Israeli president, House lawmakers urging Obama to free Israeli spy Pollard

Israeli President Shimon Peres was expected Wednesday to ask President Obama for the release of Jonathan Pollard, the American-turned-Israeli spy now serving a life sentence in U.S. prison.

Peres has made clear since arriving in the United States earlier this week that he will ask for clemency for Pollard, though not a pardon.

The Israeli president is in Washington to receive the Presidential Medal of Freedom. But he's decided to push the Pollard issue while he's in town, despite White House resistance -- Peres brought with him a strongly worded petition purportedly signed by 70,000 Israelis that states, “We urge you to use your exceptional diplomatic position to work for the immediate release of Jonathan. And (ask) before you receive your medal, which would otherwise make a mockery of Israel."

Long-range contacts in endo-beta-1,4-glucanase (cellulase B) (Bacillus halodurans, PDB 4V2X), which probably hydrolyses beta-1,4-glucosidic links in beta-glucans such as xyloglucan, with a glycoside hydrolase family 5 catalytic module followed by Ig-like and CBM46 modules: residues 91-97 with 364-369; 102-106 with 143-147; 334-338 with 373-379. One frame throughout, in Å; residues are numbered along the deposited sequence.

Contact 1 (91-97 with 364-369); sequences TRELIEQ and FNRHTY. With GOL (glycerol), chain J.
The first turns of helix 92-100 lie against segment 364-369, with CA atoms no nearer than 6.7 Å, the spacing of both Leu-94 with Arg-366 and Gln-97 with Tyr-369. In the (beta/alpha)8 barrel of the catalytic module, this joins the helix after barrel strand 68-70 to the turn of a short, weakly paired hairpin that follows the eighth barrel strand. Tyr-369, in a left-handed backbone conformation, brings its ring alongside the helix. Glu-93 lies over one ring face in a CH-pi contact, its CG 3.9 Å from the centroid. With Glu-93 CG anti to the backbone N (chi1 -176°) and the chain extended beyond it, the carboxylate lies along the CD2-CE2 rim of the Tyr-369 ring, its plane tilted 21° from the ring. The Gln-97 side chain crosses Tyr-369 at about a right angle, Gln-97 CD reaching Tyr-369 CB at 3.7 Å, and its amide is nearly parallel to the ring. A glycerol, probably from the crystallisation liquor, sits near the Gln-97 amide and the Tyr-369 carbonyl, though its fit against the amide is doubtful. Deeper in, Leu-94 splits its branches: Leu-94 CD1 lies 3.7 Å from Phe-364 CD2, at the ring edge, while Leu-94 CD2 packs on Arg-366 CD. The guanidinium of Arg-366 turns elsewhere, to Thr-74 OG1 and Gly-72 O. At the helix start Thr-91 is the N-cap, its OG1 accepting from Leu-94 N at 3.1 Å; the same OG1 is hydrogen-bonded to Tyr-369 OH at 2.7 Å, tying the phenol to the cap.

Peres told Fox News on Tuesday that Israelis “feel very strongly about (Pollard.) And I understand their sentiment. But I am doing it not as a diplomat ... but as a human being.”

His expected request comes amid increasing pressure to free the 57-year-old Pollard -- a civilian Navy analyst who was sentenced in 1987 for stealing secrets and whose health is reportedly failing.

The White House, though, does not seem likely to budge.

"Our position has not changed, and will not change today," White House Press Secretary Jay Carney said Wednesday. "Mr. Pollard was convicted of extremely serious crimes."

Reps. Chris Smith, R-N.J., and Eliot Engel, D-N.Y., are separately leading a bipartisan House effort to free Pollard by seeking signatures to a letter urging Obama to use his power of clemency to commute Pollard’s sentence to time served.

The lawmaker said in the letter that Pollard has severed his time.

“There is no doubt that he has paid a heavy price. And from the standpoint of either punishment or deterrence, we believe he has been imprisoned long enough,” the letter states.

Peres was scheduled to talk with Obama in the afternoon in a closed-door Oval Office meeting.

The meeting will be followed by an East Room dinner in which Peres in scheduled to receive the Presidential Medal of Freedom.

The White House calls Peres, elected in 2007, an “ardent advocate for Israel’s security and for peace.”